You’re most likely to find goop’s executive editor, Kate Wolfson, shopping a great sample sale, waxing poetic about a Jewish deli, discovering the best ’90s nostalgia on Instagram, or being everyone’s cool mom. You can also find her in The goop Lab on Netflix—see the episode “Cold Comfort.” She originally wrote this piece for goop magazine.
It’s time you knew: Your mother has a superpower. I got it from your grandpa. I think he may have gotten it from his dad, or maybe his mother, because his brother had it, too. People like us, we pick up vibrations from everything, everywhere, all the time. We relate to strangers, to animals, to stories in the world, to evidence everywhere that humans tend to take more than we give, to the beauty and the tragedy of the human condition. It is all-consuming. We feel what they’re feeling, experience what they’re experiencing. It makes us kind, and it makes us generous, and it makes us see things others don’t. We’re fiercely loyal friends and all-in partners. I’m so tapped into a handful of people around me that I’ve developed a kind of targeted intuition. And when I get it right: magic.
But you know how Dr. Bruce Banner is this brilliant gamma radiation expert, but his spotty relationship with self-control turns him into a raging, deeply troubled monster? (Well, you will.) My superpower, while maybe not as impressive as The Hulk’s, comes with a heaviness. Over the years, therapists have told me I’m a textbook empath. Healers and intuitives say I’m a “psychic sponge.” Whatever you call it, it all comes down to the same thing: That hypersensitivity—the involuntary tick that makes me absorb other people’s fear, anger, grief, whatever—is a heavy cross to bear. It’s emotionally depleting, even physically painful. It’s one thing to internalize someone else’s problems; it’s another when those problems make you (me) faint or end up in the emergency room with an IV drip. I’ve developed coping mechanisms—some healthy, some not. At first, I didn’t know how to deal with this constant feeling, so I self- medicated with substances that made me feel: nothing. Later, I dismantled, and then rekindled, relationships with the people that mattered most to me, over and over and over. These days, good therapists, great friends, and your father snap me out of it. Medication plays a key role, too—it’s just that this time I’m not prescribing it to myself.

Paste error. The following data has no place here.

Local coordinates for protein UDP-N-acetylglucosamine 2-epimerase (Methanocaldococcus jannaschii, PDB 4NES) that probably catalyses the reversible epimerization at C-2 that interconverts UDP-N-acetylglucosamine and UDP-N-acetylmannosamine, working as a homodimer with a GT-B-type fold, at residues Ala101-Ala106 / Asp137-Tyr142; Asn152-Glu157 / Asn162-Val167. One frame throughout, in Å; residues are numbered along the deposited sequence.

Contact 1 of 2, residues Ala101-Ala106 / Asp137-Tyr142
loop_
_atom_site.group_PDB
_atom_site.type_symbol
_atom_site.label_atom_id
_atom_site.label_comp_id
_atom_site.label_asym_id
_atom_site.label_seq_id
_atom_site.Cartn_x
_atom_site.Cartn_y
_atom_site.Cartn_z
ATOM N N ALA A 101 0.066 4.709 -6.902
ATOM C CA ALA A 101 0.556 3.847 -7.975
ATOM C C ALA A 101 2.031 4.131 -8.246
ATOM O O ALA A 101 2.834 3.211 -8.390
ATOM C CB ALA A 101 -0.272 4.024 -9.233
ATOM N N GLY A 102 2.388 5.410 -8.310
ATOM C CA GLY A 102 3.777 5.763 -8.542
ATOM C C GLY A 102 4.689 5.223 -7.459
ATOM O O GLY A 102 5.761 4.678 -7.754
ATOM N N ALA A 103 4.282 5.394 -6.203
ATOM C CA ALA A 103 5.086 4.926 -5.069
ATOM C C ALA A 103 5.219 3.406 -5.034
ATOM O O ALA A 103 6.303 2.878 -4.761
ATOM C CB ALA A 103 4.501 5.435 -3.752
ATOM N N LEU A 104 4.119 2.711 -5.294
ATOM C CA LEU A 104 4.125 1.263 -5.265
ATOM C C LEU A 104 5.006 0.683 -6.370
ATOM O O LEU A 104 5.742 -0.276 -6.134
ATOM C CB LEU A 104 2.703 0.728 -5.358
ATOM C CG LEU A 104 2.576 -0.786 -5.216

Then I had you. I watch you, like any mother watches her son, sure. But it’s more than that. I watch you intensely, as if I’m trying to spot this genetic glitch in the way you tear up a roll of toilet paper or play one-sided hide-and- seek with the dog. I figure that if I can spot this trait early enough, I can give you the tools you need to avoid the IV drip. I am amazed at how clued in you are. You’re stingy with kisses, but you’ll plant one on me before bed, as if you know that I can use the reassurance. You sniff pictures of flowers in I Am a Bunny even though you know they’re not real, just in case. Your little mind gets overwhelmed and you ask to be put in your crib—you aren’t tired; you just like to get away for a little while. I get it.
Maybe I’m off base. Maybe you’re nothing like me. Maybe you will feel things, all the normal human things. You will cry when something is sad, laugh when something is funny, tremble when you fall in love. And that will be wonderful. But maybe you are like your mother. Maybe you share the gene that I shared with my father—the one that makes everything too potent sometimes.
My fear isn’t that you’ll inherit this superpower; it’s that you’ll grow to dread it or think of it as a weakness. Or worse, that you will meet this power with the same numbing, self-destructive behaviors I used. So here’s my wish: Own your emotions; give yourself permission to hone your intuition; trust that your feelings are worth feeling. It took me decades to accept my superpower for what it is—a power, not a curse. My beautiful boy, be brave. Talk to me, and I will tell you that you don’t have to be afraid.